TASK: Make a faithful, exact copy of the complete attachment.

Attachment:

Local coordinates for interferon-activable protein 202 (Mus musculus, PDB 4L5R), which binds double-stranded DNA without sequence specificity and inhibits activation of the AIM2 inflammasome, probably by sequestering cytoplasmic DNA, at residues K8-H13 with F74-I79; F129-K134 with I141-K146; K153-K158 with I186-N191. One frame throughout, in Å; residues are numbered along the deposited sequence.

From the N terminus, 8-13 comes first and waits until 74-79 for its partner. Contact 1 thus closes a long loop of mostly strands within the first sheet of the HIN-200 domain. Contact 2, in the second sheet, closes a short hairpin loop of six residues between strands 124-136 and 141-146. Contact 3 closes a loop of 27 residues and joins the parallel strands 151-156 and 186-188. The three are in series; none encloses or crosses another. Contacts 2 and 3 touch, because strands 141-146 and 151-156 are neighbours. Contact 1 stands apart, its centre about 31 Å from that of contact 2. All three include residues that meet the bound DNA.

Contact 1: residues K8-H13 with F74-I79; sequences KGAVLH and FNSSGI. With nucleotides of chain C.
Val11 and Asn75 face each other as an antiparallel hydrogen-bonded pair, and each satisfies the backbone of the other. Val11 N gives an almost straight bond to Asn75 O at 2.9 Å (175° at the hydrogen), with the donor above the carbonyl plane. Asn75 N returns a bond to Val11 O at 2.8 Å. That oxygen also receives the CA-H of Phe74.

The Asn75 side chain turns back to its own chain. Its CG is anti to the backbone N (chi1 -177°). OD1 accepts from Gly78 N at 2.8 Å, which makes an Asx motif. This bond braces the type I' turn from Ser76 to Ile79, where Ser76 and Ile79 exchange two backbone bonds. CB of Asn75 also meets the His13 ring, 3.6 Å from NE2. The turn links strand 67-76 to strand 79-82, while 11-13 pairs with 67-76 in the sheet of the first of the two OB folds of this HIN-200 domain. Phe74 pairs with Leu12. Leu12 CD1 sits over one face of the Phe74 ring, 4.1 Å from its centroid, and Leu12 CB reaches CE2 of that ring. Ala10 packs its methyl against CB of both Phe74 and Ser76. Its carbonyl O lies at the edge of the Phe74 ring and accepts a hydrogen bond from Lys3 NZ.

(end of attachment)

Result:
Local coordinates for interferon-activable protein 202 (Mus musculus, PDB 4L5R), which binds double-stranded DNA without sequence specificity and inhibits activation of the AIM2 inflammasome, probably by sequestering cytoplasmic DNA, at residues K8-H13 with F74-I79; F129-K134 with I141-K146; K153-K158 with I186-N191. One frame throughout, in Å; residues are numbered along the deposited sequence.

From the N terminus, 8-13 comes first and waits until 74-79 for its partner. Contact 1 thus closes a long loop of mostly strands within the first sheet of the HIN-200 domain. Contact 2, in the second sheet, closes a short hairpin loop of six residues between strands 124-136 and 141-146. Contact 3 closes a loop of 27 residues and joins the parallel strands 151-156 and 186-188. The three are in series; none encloses or crosses another. Contacts 2 and 3 touch, because strands 141-146 and 151-156 are neighbours. Contact 1 stands apart, its centre about 31 Å from that of contact 2. All three include residues that meet the bound DNA.

Contact 1: residues K8-H13 with F74-I79; sequences KGAVLH and FNSSGI. With nucleotides of chain C.
Val11 and Asn75 face each other as an antiparallel hydrogen-bonded pair, and each satisfies the backbone of the other. Val11 N gives an almost straight bond to Asn75 O at 2.9 Å (175° at the hydrogen), with the donor above the carbonyl plane. Asn75 N returns a bond to Val11 O at 2.8 Å. That oxygen also receives the CA-H of Phe74.

The Asn75 side chain turns back to its own chain. Its CG is anti to the backbone N (chi1 -177°). OD1 accepts from Gly78 N at 2.8 Å, which makes an Asx motif. This bond braces the type I' turn from Ser76 to Ile79, where Ser76 and Ile79 exchange two backbone bonds. CB of Asn75 also meets the His13 ring, 3.6 Å from NE2. The turn links strand 67-76 to strand 79-82, while 11-13 pairs with 67-76 in the sheet of the first of the two OB folds of this HIN-200 domain. Phe74 pairs with Leu12. Leu12 CD1 sits over one face of the Phe74 ring, 4.1 Å from its centroid, and Leu12 CB reaches CE2 of that ring. Ala10 packs its methyl against CB of both Phe74 and Ser76. Its carbonyl O lies at the edge of the Phe74 ring and accepts a hydrogen bond from Lys3 NZ.